Like many scholars who are familiar with both Eastern and Western cultures, David N. Keightley noticed the striking difference of the image of Chinese legendary heroes in comparison with the Greek ones.
According to Keightley, “Because cultures are man-made and serve to define man’s conception of himself, it is helpful in considering the question of what it means to be Chinese to start by comparing the conception of man as hero in ancient China with analogous conceptions in Classic Greece (fifth to fourth century BC), a culture that has contributed so much to our Western understanding of human condition. The legend of Achilles and the Amazon queen, for example, which was popular in both Greek and Roman cultures, expresses strategic views about the individual and society that would have been entirely foreign to Chinese contemporaries… At the moment when Achilles plunges his sword into the breast of his swooning victim, their eyes cross---and he falls in love! That moment of dramatic and fatal pathos is the one the artist has captured.”
The above story reflects one of the major assumptions of the Western tradition that the human condition is tragic and poignant from the perspective of the individual. In contrast the Chinese contemporaries emphasized the ideals of social harmony and the heroes were models worthy of emulation from the view of man as a social being. Keightley also noticed that in ancient China the lord as the administrator hired an Assassin-Retainer to do the killing in comparison to the story of Achilles who did the killing himself.
The primary society usually emphasized the unity of the community but used only the public opinion to ensure unity and stability of the community rather than appealing to a super powerful hero.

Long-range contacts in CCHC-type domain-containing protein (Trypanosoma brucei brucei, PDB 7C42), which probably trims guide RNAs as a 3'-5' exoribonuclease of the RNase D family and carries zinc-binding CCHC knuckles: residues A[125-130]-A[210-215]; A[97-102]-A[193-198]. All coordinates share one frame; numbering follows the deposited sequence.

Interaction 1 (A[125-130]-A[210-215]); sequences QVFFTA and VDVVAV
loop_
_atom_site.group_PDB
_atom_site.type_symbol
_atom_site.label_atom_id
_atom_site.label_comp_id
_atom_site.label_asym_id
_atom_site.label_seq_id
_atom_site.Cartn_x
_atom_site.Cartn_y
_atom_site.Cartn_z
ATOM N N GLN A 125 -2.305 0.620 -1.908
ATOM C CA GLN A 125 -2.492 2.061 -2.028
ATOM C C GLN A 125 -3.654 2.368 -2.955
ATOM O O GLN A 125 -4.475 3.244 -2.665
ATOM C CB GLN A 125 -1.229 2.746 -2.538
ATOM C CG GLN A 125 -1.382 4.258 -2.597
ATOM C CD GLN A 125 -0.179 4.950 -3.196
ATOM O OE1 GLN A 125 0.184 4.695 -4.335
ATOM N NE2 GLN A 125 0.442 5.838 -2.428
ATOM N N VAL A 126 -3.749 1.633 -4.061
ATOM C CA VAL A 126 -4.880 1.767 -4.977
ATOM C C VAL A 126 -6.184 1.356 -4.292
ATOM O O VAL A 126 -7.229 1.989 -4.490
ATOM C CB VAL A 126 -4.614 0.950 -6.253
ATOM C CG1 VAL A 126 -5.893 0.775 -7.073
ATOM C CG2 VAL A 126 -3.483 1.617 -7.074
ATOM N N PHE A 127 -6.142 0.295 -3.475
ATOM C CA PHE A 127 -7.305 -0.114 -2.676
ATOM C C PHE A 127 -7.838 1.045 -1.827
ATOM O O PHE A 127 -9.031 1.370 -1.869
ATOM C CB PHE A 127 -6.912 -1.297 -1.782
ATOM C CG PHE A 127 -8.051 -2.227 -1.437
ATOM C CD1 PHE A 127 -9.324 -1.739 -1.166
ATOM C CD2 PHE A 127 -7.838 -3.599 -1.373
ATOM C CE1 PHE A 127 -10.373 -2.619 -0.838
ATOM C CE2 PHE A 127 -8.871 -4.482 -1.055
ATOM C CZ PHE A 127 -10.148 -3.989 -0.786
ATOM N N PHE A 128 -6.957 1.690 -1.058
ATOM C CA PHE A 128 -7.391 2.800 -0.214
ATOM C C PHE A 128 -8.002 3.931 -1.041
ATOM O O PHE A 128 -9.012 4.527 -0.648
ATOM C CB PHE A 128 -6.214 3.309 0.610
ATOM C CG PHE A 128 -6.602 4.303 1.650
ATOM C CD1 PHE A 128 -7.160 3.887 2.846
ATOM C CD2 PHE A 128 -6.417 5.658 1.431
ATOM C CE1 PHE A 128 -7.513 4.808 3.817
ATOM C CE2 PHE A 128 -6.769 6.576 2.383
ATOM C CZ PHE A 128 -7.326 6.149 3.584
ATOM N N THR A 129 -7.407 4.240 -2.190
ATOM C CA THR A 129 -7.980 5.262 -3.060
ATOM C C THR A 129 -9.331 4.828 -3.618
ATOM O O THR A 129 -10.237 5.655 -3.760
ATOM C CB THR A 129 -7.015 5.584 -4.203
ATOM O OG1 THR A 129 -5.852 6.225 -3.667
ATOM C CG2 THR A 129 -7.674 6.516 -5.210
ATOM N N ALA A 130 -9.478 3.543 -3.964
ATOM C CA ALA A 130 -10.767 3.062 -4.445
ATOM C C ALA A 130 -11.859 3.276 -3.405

The Western civilization was originally based on the tradition of ancient Mesopotamia and Greece where city states were the rule for the emergence of the secondary society while the first Chinese secondary society was an administrator class built above numerous small primary societies. This administer class took the primary society as their model.
There was no need at all to worship a hero who killed other human beings in the primary society and in the administrator class society that modeled after the primary society since the internal harmony was essential when the people faced the nature directly: The powerful beasts and natural disasters were the concern and not other human beings.
Only when what the people was facing was no longer nature but numerous hostile strangers, the worship of the heroes who killed other human beings became practically beneficial.
At the moment when Achilles plunges his sword into the breast of his swooning victim, their eyes cross---and he falls in love! When you see another human being dying on your hand, you may suddenly realize the mutated nature of your act. That was exactly what Achilles felt. He did not fall in love with the Amazon queen but fell in love with the basic human nature, a nature every of us, including the artist who captured the moment, shares.